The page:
Loyalton began primarily as a farming and dairy community, and in the 1880’s was renowned for its cheese-making. The area was also a popular spot for logging operations due to the rich forests (including what is now known as the Tahoe National Forest).
Construction on the Boca & Loyalton Railroad finished in 1901, prompting the town of Loyalton to incorporate as a city to support the lumber industry. Loyalton was at one time one of California’s largest cities in land area (expanding some 50 square miles into the surrounding forests) and an early implementor of alcohol prohibition, though both of these aspects of Loyalton changed in the 1930’s when the city limits were redrawn to a more modest area (less than one square mile) and the mostly-ignored alcohol restrictions were eliminated.
Loyalton’s logging industry experienced a slump in 1915, caused by the decline of gold mining in California. Nearly all of Loyalton’s lumber mills shut down (with the exception of the Roberts mill, which relocated to another part of the Sierra Valley). The Clover Valley Lumber Company opened at the old Roberts mill in 1917, operating under various ownerships until eventually rebranding as Sierra Pacific Industries.
Loyalton’s dairy industry languished after World War II due to new regulations pertaining to pasteurization. Dairy ranches were subsequently replaced by beef ranches, beginning a tradition of beef cattle ranching that persists today.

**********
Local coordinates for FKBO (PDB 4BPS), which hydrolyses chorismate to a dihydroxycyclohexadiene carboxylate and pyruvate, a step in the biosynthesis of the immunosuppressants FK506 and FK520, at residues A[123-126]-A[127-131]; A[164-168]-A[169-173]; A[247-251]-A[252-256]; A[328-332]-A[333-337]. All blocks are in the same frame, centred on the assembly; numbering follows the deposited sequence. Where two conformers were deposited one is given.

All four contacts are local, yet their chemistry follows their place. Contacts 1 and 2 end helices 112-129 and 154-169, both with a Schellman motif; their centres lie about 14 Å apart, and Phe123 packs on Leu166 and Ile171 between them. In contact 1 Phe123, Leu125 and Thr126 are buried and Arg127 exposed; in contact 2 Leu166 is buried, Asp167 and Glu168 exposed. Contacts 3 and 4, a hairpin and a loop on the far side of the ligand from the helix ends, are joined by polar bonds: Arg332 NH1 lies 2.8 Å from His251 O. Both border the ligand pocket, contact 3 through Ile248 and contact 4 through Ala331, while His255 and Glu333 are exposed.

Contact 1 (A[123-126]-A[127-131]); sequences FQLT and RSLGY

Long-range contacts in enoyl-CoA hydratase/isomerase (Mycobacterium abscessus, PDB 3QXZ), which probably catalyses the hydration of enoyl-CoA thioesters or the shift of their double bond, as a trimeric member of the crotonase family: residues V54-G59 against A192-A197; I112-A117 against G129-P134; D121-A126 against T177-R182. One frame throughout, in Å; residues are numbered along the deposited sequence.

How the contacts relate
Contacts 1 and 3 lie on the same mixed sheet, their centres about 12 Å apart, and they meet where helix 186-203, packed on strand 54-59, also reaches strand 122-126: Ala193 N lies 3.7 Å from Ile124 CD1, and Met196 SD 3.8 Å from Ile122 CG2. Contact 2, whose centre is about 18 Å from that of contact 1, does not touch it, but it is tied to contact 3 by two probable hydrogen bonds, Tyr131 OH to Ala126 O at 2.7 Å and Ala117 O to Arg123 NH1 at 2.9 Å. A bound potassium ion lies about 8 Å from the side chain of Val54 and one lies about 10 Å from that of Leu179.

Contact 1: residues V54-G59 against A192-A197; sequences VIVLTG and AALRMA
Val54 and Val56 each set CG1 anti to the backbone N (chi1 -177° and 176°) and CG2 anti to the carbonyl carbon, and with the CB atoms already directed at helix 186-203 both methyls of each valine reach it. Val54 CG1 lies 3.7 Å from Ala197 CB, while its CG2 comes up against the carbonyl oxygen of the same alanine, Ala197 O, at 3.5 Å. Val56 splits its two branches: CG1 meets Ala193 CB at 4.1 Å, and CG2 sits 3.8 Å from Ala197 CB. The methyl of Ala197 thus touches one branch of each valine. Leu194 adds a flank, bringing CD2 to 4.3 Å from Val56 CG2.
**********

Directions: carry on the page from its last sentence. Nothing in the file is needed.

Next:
History of the MuseumThe Loyalton Museum (also known as the Milton Gottardi Museum) has been in existence for more than 30 years. It was founded by Milton Gottardi (1928 - 2006), who was a high school teacher in Loyalton for 39 years. He also served on the city council for 38 years and was mayor of Loyalton for 29 of those years.
Elda Fae Ball started under Milton Gottardi in 1998 and served as curator until 2012 at the museum’s original location on A24, next to the city park.
Jackie Mitchell took over as curator in 2012, and she oversaw the relocation of the museum to its present location in 2015.
The former middle school was built in the 1930’s and had not been in use by the school district for 12 years when a large volunteer effort brought the building back to life as the Loyalton City Center. The Loyalton Museum occupies one wing of the building, with City Hall offices and the Senior Thrift Store occupying the other wing.
Gary Nelson, largely responsible for the railroad exhibits, is the current curator.
The museum is open Memorial Day to Labor Day except for special tours.